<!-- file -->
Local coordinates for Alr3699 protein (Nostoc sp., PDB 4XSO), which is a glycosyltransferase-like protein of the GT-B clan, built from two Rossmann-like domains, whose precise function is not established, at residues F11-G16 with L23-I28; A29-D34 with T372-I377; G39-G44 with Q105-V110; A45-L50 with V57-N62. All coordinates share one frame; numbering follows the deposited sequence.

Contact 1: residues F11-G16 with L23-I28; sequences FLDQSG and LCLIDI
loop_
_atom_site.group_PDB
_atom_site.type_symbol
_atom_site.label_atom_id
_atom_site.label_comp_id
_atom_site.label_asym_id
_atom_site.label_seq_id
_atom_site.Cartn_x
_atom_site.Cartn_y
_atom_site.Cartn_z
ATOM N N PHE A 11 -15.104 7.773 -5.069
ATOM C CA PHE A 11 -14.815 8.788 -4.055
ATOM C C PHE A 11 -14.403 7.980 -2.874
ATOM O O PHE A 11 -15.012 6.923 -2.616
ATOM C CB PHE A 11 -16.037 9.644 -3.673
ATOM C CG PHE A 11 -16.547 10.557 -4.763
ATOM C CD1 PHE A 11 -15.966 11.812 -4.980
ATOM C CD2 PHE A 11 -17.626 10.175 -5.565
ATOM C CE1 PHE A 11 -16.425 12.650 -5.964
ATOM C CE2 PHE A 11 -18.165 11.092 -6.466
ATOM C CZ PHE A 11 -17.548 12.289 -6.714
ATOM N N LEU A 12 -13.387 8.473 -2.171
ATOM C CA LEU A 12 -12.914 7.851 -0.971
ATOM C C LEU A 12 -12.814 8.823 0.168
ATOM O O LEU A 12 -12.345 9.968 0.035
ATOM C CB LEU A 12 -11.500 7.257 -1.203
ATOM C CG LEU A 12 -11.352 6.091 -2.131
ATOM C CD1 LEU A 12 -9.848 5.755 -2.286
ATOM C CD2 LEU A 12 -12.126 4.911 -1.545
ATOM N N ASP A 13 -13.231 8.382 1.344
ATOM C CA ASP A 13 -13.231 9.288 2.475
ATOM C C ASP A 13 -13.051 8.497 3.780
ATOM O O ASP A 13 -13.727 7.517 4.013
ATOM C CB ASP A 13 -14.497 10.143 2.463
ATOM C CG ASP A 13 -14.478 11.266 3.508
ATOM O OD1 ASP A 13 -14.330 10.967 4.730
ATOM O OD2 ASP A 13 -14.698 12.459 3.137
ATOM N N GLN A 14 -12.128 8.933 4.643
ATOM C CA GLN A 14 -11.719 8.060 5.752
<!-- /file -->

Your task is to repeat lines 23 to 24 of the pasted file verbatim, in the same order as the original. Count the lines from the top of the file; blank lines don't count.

ATOM C CZ PHE A 11 -17.548 12.289 -6.714
ATOM N N LEU A 12 -13.387 8.473 -2.171